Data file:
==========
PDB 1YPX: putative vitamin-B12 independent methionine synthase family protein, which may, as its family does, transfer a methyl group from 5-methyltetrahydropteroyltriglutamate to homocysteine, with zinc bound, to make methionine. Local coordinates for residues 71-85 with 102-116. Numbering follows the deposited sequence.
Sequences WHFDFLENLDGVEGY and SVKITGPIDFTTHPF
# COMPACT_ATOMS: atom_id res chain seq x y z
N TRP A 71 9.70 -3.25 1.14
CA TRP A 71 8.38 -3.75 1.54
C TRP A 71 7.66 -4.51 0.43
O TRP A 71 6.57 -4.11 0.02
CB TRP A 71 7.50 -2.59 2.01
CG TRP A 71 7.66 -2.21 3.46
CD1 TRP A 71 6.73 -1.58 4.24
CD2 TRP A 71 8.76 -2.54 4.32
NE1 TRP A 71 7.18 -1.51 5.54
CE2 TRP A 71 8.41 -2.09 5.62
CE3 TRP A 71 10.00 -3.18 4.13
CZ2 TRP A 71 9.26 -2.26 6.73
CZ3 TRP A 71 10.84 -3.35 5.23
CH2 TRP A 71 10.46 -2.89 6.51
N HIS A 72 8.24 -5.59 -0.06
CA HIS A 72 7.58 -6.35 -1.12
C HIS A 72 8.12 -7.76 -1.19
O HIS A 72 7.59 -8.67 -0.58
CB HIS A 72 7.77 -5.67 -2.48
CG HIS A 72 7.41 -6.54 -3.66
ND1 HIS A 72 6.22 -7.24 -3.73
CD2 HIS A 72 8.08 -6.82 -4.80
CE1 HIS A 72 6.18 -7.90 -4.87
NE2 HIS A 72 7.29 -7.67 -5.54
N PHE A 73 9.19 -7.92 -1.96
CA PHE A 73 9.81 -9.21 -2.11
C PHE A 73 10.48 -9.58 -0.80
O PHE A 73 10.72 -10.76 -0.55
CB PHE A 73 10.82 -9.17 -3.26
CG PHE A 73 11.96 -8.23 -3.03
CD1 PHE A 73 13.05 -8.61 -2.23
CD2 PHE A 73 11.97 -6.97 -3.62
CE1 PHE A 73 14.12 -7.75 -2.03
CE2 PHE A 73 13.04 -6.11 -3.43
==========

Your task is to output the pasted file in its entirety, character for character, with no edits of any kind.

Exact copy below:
PDB 1YPX: putative vitamin-B12 independent methionine synthase family protein, which may, as its family does, transfer a methyl group from 5-methyltetrahydropteroyltriglutamate to homocysteine, with zinc bound, to make methionine. Local coordinates for residues 71-85 with 102-116. Numbering follows the deposited sequence.
Sequences WHFDFLENLDGVEGY and SVKITGPIDFTTHPF
# COMPACT_ATOMS: atom_id res chain seq x y z
N TRP A 71 9.70 -3.25 1.14
CA TRP A 71 8.38 -3.75 1.54
C TRP A 71 7.66 -4.51 0.43
O TRP A 71 6.57 -4.11 0.02
CB TRP A 71 7.50 -2.59 2.01
CG TRP A 71 7.66 -2.21 3.46
CD1 TRP A 71 6.73 -1.58 4.24
CD2 TRP A 71 8.76 -2.54 4.32
NE1 TRP A 71 7.18 -1.51 5.54
CE2 TRP A 71 8.41 -2.09 5.62
CE3 TRP A 71 10.00 -3.18 4.13
CZ2 TRP A 71 9.26 -2.26 6.73
CZ3 TRP A 71 10.84 -3.35 5.23
CH2 TRP A 71 10.46 -2.89 6.51
N HIS A 72 8.24 -5.59 -0.06
CA HIS A 72 7.58 -6.35 -1.12
C HIS A 72 8.12 -7.76 -1.19
O HIS A 72 7.59 -8.67 -0.58
CB HIS A 72 7.77 -5.67 -2.48
CG HIS A 72 7.41 -6.54 -3.66
ND1 HIS A 72 6.22 -7.24 -3.73
CD2 HIS A 72 8.08 -6.82 -4.80
CE1 HIS A 72 6.18 -7.90 -4.87
NE2 HIS A 72 7.29 -7.67 -5.54
N PHE A 73 9.19 -7.92 -1.96
CA PHE A 73 9.81 -9.21 -2.11
C PHE A 73 10.48 -9.58 -0.80
O PHE A 73 10.72 -10.76 -0.55
CB PHE A 73 10.82 -9.17 -3.26
CG PHE A 73 11.96 -8.23 -3.03
CD1 PHE A 73 13.05 -8.61 -2.23
CD2 PHE A 73 11.97 -6.97 -3.62
CE1 PHE A 73 14.12 -7.75 -2.03
CE2 PHE A 73 13.04 -6.11 -3.43